Ms. Panfilova highlighted that the context for anti-corruption work in Russia nowadays is very different than 10 years ago, mostly because of the increase in public awareness about the need to fight corruption and in public support to the work of activists. Moreover, she mentioned that the last years have seen a boost in the participation of citizens in grassroot political initiatives at the local level, something that is not typical for Russia, a country without a strong civil society tradition.

Asked about current concerns regarding the fight against corruption in Russia, Ms. Panfilova raised attention to the lack of substantive reforms by public authorities, despite increasing pressure from the public in favor of measures to reduce corruption.

She also mentioned some of the initiatives conducted by her organization, such as the implementation of Advocacy and Legal Advice Centers, educational measures to youth and small businesses, and activities to monitor procurement, access to public information and political finance, among other things.

Regarding perspectives for future anti-corruption work, she emphasized the importance of continued citizen support and engagement for changes in the political arena, despite recent electoral results. Ms. Panfilova called on people to focus on the issues of their everyday life and try to make contributions at the local level.

For more details read the full interview on 15iacc.org. The picture of Ms. Panfilova shown above is also featured in the article.

Anti-Corruption Candidate Wins Mayoral Election in Russia

Yevgeny Urlashov (pictured here), considered as an anti-corruption crusader, has been elected mayor of Yaroslavl, a large city located about 250 kilometers from Moscow, with 70% of the votes last Sunday. The victory by a large margin against the incumbent mayor, from Vladimir Putin’s United Russia party, was seen as an important boost for the country’s opposition.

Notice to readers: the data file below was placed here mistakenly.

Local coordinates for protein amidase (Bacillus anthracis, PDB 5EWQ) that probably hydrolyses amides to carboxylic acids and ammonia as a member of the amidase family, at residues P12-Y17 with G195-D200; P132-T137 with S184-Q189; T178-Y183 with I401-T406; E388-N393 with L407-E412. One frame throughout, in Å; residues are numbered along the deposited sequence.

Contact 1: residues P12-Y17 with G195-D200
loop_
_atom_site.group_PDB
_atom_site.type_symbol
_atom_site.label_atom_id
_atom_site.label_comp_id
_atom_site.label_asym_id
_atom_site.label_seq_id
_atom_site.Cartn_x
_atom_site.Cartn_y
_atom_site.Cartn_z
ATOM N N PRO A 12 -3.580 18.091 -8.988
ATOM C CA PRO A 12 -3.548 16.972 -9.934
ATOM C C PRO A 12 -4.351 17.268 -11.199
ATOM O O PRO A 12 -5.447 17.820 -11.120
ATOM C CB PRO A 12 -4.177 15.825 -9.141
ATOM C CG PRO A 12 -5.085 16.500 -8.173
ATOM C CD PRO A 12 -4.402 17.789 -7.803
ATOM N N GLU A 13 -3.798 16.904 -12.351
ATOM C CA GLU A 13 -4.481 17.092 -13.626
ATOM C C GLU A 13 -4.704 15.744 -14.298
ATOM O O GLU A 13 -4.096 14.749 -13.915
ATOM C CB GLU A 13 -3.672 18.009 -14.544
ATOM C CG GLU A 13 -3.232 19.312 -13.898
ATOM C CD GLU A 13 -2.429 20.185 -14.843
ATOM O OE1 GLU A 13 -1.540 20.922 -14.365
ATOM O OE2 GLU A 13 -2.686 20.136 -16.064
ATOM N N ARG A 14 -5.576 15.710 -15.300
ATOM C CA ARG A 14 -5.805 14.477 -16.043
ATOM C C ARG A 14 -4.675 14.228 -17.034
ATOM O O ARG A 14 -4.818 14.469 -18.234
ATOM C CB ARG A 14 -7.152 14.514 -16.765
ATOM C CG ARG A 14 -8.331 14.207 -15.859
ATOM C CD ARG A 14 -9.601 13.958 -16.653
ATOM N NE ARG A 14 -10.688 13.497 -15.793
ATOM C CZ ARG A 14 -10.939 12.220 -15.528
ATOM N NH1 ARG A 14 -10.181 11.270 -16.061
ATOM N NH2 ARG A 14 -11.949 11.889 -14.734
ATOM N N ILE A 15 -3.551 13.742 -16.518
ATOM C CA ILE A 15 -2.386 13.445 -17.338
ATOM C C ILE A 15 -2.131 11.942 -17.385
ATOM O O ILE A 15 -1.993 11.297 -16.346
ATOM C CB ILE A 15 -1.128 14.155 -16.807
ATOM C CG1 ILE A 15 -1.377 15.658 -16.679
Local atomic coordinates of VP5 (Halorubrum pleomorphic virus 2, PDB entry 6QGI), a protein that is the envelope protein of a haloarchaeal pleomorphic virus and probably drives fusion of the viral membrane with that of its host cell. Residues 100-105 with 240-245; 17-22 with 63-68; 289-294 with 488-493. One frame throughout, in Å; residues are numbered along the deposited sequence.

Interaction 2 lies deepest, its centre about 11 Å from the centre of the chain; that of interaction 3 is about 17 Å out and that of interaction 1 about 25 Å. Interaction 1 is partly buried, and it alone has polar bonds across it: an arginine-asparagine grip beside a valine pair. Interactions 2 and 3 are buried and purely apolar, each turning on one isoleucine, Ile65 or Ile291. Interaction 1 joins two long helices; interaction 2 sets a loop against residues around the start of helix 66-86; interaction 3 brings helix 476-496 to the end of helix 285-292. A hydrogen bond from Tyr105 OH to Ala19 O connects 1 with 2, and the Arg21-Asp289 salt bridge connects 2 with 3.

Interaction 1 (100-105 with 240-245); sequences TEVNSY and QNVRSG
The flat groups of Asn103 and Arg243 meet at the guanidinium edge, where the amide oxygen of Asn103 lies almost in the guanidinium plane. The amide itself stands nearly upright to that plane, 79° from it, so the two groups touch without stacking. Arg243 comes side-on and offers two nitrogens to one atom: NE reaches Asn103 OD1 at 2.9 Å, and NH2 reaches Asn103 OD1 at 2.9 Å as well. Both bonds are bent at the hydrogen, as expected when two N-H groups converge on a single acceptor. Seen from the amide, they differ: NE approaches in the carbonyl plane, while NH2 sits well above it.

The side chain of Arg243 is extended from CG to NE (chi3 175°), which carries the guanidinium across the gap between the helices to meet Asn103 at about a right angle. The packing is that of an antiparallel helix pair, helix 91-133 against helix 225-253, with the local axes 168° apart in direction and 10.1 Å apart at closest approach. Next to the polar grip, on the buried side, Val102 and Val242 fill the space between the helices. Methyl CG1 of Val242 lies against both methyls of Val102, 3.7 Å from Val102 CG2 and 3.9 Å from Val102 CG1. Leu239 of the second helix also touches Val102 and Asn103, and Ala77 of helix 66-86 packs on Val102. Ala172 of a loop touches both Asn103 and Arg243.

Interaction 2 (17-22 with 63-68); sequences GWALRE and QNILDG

Mr. Urlashov is a lawyer and was a member of Yaroslavl’s municipal council. In his campaign, he pledged to fight corruption through increased public control over municipal spending and reduced red tape in the local administration. He managed to win the election despite strongly biased media coverage in favor of his opponent and by intimidation strategies used by authorities against him.

The election of Mr. Urlashov has been highlighted by opposition leaders as a signal of their strength and the effectiveness of their mobilization strategy. Their focus on getting supporters to monitor local elections is likely to be continued after this positive outcome.

For more details read the article “Anti-corruption crusader wins Russian mayoral election in victory for opposition” on washingtonpost.com. The picture featured above is from guardian.co.uk and is credited to Denis Sinyakov/Reuters.

Golos Association Calls Attention to Election Process in Russia

(by Ksenia Sokolova)

Association GOLOS conducted independent long-term and short-term monitoring of federal and regional elections set for 4 December 2011. The monitoring was performed in 48 regions of Russia. GOLOS obtained information from correspondents of newspaper “Grazhdanskiy Golos” who acted as electoral observers, expert interviews with representatives of political parties, NPO leaders, members of election commissions, as well as from citizens who reported violations in the course of campaigns – both to GOLOS representatives in person and through the ‘Map of violations at elections’.

GOLOS Association calls attention to the large-scale participation of federal, regional and local officials, including the RF president, the head of his administration, eight members of the Government, and the majority of governors, in direct campaigning for one of the parties. This creates the conditions under which the inequality of the participants inevitably predetermines the election outcome.

Some of the problems identified:

–    The legislation does not even require that they would be on vacation for this period, thus creating extreme information inequality as practically all administrations are campaigning under the guise of fulfilling their professional duties.